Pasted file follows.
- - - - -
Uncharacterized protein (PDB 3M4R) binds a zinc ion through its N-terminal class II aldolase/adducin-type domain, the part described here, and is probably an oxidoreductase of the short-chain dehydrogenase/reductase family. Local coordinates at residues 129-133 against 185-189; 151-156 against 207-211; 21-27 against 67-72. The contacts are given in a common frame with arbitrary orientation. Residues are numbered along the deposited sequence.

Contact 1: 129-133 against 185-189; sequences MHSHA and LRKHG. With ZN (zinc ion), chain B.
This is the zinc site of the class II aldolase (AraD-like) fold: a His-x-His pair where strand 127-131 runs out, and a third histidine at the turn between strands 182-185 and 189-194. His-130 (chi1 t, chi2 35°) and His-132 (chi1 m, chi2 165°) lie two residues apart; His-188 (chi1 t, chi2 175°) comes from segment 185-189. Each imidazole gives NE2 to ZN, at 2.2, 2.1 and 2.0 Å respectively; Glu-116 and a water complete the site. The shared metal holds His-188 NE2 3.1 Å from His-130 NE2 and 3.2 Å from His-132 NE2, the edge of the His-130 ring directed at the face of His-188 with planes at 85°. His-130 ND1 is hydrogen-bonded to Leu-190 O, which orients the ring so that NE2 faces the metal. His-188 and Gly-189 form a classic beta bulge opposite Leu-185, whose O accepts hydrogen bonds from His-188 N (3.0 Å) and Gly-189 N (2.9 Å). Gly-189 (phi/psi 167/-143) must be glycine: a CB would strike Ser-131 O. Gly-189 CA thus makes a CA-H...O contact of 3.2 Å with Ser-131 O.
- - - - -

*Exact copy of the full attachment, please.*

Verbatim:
Uncharacterized protein (PDB 3M4R) binds a zinc ion through its N-terminal class II aldolase/adducin-type domain, the part described here, and is probably an oxidoreductase of the short-chain dehydrogenase/reductase family. Local coordinates at residues 129-133 against 185-189; 151-156 against 207-211; 21-27 against 67-72. The contacts are given in a common frame with arbitrary orientation. Residues are numbered along the deposited sequence.

Contact 1: 129-133 against 185-189; sequences MHSHA and LRKHG. With ZN (zinc ion), chain B.
This is the zinc site of the class II aldolase (AraD-like) fold: a His-x-His pair where strand 127-131 runs out, and a third histidine at the turn between strands 182-185 and 189-194. His-130 (chi1 t, chi2 35°) and His-132 (chi1 m, chi2 165°) lie two residues apart; His-188 (chi1 t, chi2 175°) comes from segment 185-189. Each imidazole gives NE2 to ZN, at 2.2, 2.1 and 2.0 Å respectively; Glu-116 and a water complete the site. The shared metal holds His-188 NE2 3.1 Å from His-130 NE2 and 3.2 Å from His-132 NE2, the edge of the His-130 ring directed at the face of His-188 with planes at 85°. His-130 ND1 is hydrogen-bonded to Leu-190 O, which orients the ring so that NE2 faces the metal. His-188 and Gly-189 form a classic beta bulge opposite Leu-185, whose O accepts hydrogen bonds from His-188 N (3.0 Å) and Gly-189 N (2.9 Å). Gly-189 (phi/psi 167/-143) must be glycine: a CB would strike Ser-131 O. Gly-189 CA thus makes a CA-H...O contact of 3.2 Å with Ser-131 O.